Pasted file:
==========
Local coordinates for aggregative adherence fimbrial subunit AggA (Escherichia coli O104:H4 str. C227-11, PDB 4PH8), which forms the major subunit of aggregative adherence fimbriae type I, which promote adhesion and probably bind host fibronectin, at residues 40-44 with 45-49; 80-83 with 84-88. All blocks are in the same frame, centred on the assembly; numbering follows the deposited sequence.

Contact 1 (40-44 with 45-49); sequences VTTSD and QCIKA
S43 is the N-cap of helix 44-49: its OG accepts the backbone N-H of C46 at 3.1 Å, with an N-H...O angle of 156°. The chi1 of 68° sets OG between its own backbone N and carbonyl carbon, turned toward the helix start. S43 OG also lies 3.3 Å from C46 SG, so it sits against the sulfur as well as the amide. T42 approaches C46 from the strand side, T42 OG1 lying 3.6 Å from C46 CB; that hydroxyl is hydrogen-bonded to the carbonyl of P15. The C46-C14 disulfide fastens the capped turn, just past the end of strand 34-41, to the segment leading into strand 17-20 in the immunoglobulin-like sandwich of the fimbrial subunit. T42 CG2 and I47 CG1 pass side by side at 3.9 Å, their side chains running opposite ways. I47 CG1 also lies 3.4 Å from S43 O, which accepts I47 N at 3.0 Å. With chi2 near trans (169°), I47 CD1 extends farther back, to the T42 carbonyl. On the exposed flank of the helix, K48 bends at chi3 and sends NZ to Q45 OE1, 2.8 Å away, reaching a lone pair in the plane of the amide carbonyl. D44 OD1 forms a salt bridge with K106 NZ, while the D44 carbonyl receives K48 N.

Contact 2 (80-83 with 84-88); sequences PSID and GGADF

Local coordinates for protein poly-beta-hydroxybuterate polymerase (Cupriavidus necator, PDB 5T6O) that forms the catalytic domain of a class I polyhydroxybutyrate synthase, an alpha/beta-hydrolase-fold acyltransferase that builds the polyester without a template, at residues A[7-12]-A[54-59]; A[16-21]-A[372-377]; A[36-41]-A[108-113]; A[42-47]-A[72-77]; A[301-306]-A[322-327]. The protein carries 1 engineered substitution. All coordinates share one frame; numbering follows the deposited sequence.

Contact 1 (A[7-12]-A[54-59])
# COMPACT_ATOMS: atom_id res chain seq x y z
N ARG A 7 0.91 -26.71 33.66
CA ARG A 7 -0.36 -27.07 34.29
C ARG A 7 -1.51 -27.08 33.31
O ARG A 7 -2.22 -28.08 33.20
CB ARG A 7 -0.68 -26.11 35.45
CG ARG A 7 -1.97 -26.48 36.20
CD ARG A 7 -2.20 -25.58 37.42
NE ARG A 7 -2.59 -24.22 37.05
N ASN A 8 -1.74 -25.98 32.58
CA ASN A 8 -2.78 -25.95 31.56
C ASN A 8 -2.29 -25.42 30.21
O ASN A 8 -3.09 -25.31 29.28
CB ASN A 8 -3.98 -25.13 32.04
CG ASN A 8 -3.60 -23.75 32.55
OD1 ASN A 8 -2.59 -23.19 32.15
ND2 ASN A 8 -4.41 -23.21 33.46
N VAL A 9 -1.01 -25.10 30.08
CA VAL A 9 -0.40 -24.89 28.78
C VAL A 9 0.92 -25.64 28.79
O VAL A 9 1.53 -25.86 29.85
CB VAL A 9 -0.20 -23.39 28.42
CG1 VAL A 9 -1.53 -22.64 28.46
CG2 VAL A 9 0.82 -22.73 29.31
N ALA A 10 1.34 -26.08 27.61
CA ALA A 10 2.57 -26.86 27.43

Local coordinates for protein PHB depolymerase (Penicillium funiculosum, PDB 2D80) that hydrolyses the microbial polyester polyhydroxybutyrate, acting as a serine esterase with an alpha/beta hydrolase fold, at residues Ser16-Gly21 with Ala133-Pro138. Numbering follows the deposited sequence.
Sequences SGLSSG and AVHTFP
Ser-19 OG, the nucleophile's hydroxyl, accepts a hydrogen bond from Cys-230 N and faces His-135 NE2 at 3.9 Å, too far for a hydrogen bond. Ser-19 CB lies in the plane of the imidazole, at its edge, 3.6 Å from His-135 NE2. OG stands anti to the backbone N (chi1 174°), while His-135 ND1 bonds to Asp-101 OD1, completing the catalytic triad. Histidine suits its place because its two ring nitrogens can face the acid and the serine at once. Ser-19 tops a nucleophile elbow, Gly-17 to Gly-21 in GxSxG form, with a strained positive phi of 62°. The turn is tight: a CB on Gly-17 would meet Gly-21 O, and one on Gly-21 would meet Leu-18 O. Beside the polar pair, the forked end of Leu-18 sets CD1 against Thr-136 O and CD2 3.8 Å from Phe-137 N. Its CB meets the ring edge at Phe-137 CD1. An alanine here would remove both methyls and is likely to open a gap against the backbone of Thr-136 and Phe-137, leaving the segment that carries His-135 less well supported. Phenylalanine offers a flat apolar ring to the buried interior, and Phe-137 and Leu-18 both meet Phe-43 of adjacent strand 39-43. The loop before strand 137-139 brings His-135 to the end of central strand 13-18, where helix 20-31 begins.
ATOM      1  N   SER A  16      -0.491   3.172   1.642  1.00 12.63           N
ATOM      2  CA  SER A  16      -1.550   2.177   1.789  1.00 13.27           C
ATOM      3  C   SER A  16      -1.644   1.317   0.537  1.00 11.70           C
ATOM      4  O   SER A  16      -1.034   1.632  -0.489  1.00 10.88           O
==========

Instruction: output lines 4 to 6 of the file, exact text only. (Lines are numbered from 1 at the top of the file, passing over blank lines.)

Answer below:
Contact 2 (80-83 with 84-88); sequences PSID and GGADF

Local coordinates for protein poly-beta-hydroxybuterate polymerase (Cupriavidus necator, PDB 5T6O) that forms the catalytic domain of a class I polyhydroxybutyrate synthase, an alpha/beta-hydrolase-fold acyltransferase that builds the polyester without a template, at residues A[7-12]-A[54-59]; A[16-21]-A[372-377]; A[36-41]-A[108-113]; A[42-47]-A[72-77]; A[301-306]-A[322-327]. The protein carries 1 engineered substitution. All coordinates share one frame; numbering follows the deposited sequence.

Contact 1 (A[7-12]-A[54-59])